Veggie Fairy:

    So tell us about your tractors!

    Chris:

    I have a lot of old tractors.

    With the old ones, I can work on them. Most of mine are from the ’70s. The newer tractors are all computerized, and someone else has to hook them up to a computer to figure out what’s wrong. With mine, I can do the work myself.
    (Watch a video that shows how the wheels of one of his old tractors are designed to avoid crushing the seedlings his girls are planting.)

    Veggie Fairy:

    Have you always been a farmer?

    Chris:

    I was born into it.

    My father and grandfather farmed in the Short Pump area near Richmond, back when it was fields and forests instead of malls and big box stores. Then in 1979, when I was 5, we moved out here to King William County and we’ve been farming this 100 acres ever since. I like working outside. When I got older I worked as a machinist during the day and farmed at night. I did that for 15 years ’til I got let go, and I thought, well, I’ll try farming fulltime. I’ve been doing that since 2005, so it’s turning out all right. The members of Seasonal Roots and Dominion Harvest (FAIRY NOTE: Seasonal Roots and Dominion Harvest joined forces last year) — the support of their members has been helpful because you can plant more knowing you have an outlet.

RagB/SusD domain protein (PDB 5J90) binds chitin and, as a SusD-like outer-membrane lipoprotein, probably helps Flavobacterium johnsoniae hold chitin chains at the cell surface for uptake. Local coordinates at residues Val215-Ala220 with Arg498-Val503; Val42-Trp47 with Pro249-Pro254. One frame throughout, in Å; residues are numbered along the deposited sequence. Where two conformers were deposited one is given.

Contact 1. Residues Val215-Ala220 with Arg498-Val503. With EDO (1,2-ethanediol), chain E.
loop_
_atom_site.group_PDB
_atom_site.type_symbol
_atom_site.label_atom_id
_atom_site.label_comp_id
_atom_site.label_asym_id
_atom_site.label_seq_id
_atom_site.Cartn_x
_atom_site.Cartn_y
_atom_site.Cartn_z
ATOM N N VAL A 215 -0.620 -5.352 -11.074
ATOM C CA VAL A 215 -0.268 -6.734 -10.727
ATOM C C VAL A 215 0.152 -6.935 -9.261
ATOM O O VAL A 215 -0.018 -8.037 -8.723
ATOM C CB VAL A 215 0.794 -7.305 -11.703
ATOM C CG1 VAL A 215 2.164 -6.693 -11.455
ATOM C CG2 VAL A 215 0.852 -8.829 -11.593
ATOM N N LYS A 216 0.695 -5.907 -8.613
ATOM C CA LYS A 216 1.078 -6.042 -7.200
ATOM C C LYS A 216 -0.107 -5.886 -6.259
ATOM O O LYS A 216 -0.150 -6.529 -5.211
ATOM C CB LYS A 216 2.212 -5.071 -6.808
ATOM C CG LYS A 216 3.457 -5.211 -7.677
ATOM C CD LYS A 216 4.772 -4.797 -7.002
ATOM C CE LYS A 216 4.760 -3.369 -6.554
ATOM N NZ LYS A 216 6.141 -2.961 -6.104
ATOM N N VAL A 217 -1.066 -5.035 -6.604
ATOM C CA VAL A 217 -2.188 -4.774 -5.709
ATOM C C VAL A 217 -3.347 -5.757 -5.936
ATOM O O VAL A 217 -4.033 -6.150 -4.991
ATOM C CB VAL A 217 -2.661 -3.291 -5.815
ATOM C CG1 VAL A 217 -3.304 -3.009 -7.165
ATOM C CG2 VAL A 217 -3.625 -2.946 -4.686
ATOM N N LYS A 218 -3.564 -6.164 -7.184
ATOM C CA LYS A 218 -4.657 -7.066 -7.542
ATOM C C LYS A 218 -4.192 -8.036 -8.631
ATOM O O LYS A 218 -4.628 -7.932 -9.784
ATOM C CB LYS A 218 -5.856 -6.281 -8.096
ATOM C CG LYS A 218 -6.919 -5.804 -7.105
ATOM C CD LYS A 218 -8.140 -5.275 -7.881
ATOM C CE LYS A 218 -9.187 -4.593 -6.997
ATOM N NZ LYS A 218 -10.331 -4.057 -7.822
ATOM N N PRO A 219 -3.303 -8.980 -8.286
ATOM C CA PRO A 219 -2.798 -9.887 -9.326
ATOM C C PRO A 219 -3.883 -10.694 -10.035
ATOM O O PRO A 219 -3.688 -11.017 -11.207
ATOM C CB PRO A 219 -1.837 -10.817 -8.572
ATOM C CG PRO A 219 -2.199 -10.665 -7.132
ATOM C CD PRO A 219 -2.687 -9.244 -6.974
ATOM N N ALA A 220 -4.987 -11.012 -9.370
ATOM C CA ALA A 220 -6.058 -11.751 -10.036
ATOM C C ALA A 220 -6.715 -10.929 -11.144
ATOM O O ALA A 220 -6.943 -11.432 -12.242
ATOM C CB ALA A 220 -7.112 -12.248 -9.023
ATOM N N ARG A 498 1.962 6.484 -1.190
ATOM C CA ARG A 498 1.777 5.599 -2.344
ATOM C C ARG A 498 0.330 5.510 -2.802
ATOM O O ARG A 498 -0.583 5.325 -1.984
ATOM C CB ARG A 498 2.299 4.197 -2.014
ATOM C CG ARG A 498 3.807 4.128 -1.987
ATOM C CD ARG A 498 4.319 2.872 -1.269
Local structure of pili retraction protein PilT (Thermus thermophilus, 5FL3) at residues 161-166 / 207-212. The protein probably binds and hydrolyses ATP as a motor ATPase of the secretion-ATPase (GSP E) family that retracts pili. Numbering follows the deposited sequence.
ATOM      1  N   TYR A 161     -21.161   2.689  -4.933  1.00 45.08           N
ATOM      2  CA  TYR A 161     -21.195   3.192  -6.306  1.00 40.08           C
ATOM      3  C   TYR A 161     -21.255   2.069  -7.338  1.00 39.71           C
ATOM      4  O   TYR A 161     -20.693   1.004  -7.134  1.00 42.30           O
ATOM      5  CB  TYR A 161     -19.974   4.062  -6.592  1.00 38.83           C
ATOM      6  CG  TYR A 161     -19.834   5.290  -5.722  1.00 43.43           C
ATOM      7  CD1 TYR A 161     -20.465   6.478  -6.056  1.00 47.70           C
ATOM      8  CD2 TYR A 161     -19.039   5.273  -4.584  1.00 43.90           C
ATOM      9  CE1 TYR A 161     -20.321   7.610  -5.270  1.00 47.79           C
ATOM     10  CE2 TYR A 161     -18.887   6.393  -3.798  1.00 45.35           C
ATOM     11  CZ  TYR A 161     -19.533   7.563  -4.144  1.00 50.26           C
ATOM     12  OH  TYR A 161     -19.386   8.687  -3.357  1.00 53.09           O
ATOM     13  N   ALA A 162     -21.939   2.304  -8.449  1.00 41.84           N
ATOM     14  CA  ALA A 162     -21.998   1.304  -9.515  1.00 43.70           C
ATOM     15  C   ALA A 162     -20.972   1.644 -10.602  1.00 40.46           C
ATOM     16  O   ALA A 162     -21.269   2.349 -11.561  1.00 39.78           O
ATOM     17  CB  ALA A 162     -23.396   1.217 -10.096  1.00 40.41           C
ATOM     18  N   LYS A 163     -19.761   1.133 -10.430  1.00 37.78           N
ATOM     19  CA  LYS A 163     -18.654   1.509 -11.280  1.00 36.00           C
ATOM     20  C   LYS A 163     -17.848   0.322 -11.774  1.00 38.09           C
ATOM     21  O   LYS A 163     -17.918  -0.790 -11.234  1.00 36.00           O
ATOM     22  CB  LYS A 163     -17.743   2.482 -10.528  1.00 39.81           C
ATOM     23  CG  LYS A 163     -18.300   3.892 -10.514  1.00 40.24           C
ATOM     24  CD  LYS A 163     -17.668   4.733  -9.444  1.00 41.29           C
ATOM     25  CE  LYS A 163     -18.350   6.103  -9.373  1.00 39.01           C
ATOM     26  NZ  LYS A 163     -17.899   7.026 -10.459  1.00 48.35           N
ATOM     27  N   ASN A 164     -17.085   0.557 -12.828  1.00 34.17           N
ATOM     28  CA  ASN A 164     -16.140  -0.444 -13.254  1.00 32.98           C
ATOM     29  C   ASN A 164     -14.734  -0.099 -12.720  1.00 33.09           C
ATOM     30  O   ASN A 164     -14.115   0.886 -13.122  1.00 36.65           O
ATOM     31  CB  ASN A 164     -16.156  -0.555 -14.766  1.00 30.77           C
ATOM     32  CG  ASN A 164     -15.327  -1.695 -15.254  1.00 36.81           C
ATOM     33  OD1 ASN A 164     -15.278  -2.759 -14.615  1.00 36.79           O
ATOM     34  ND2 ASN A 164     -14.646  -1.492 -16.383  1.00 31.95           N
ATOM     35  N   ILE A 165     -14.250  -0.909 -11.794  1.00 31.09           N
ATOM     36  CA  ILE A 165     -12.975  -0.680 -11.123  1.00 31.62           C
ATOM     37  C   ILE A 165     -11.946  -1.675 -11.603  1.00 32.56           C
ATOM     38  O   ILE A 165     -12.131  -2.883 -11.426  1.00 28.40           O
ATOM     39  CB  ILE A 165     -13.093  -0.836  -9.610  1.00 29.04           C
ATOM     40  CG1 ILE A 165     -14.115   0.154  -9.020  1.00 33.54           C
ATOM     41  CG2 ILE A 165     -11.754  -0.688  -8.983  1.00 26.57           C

Veggie Fairy:

    What kind of sustainable farming methods do you use?

    Chris:

    We use drip irrigation to conserve water, and we’re low- or no-spray.

    We don’t spray for pests unless we see something, and we aim for a one-day interval. That means it’s the kind of thing that disappears quickly so you can get back in the field within one day. We keep our own bees and we don’t want to kill the bees. We also use drip application, so we don’t spray it on the fruit.
    (Watch a video of pollinators hard at work on Deer Run Farm.)

    *

    Family farms like Chris’s are the heart of Seasonal Roots and the local food movement. If you want peace of mind about the food you’re eating, you have to know and trust the farmers!

    ABOUT SEASONAL ROOTS


    Since 2011, Seasonal Roots’ online farmers market has connected Virginia families with local family farmers who use sustainable, humane practices. Our veggie fairies – mostly moms who believe in living better through scrumptious, healthy eating, being kind to animals, protecting the environment, and spreading joy – home-deliver freshly harvested produce, eggs, grass-fed dairy and meat, plus artisan fare. We empower our members to eat better and live better with more nutritious, flavorful food that’s good for us and good for the planet. More info at seasonalroots.com.